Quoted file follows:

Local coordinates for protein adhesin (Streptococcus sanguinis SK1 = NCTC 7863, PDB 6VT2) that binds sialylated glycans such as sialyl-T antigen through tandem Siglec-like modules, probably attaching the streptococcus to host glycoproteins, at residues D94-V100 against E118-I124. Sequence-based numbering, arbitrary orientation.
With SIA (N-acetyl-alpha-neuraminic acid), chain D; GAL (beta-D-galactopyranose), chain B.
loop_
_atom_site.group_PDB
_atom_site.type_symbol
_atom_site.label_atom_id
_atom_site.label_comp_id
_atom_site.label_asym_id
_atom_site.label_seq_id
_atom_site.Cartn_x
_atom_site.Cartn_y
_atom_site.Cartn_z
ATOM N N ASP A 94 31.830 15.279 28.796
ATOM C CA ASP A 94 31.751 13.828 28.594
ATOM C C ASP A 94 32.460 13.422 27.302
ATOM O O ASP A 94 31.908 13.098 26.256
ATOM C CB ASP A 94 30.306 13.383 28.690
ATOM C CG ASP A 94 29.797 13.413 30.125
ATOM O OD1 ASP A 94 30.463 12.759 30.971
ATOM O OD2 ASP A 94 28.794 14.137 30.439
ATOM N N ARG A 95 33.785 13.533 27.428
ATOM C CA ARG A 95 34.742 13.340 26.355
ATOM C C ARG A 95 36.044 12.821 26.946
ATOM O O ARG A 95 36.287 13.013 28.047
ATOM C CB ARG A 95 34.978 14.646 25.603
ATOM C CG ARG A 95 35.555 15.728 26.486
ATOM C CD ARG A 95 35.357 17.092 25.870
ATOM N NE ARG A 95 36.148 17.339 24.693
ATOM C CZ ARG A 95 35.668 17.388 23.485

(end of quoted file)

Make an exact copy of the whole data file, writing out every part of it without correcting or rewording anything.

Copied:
Local coordinates for protein adhesin (Streptococcus sanguinis SK1 = NCTC 7863, PDB 6VT2) that binds sialylated glycans such as sialyl-T antigen through tandem Siglec-like modules, probably attaching the streptococcus to host glycoproteins, at residues D94-V100 against E118-I124. Sequence-based numbering, arbitrary orientation.
With SIA (N-acetyl-alpha-neuraminic acid), chain D; GAL (beta-D-galactopyranose), chain B.
loop_
_atom_site.group_PDB
_atom_site.type_symbol
_atom_site.label_atom_id
_atom_site.label_comp_id
_atom_site.label_asym_id
_atom_site.label_seq_id
_atom_site.Cartn_x
_atom_site.Cartn_y
_atom_site.Cartn_z
ATOM N N ASP A 94 31.830 15.279 28.796
ATOM C CA ASP A 94 31.751 13.828 28.594
ATOM C C ASP A 94 32.460 13.422 27.302
ATOM O O ASP A 94 31.908 13.098 26.256
ATOM C CB ASP A 94 30.306 13.383 28.690
ATOM C CG ASP A 94 29.797 13.413 30.125
ATOM O OD1 ASP A 94 30.463 12.759 30.971
ATOM O OD2 ASP A 94 28.794 14.137 30.439
ATOM N N ARG A 95 33.785 13.533 27.428
ATOM C CA ARG A 95 34.742 13.340 26.355
ATOM C C ARG A 95 36.044 12.821 26.946
ATOM O O ARG A 95 36.287 13.013 28.047
ATOM C CB ARG A 95 34.978 14.646 25.603
ATOM C CG ARG A 95 35.555 15.728 26.486
ATOM C CD ARG A 95 35.357 17.092 25.870
ATOM N NE ARG A 95 36.148 17.339 24.693
ATOM C CZ ARG A 95 35.668 17.388 23.485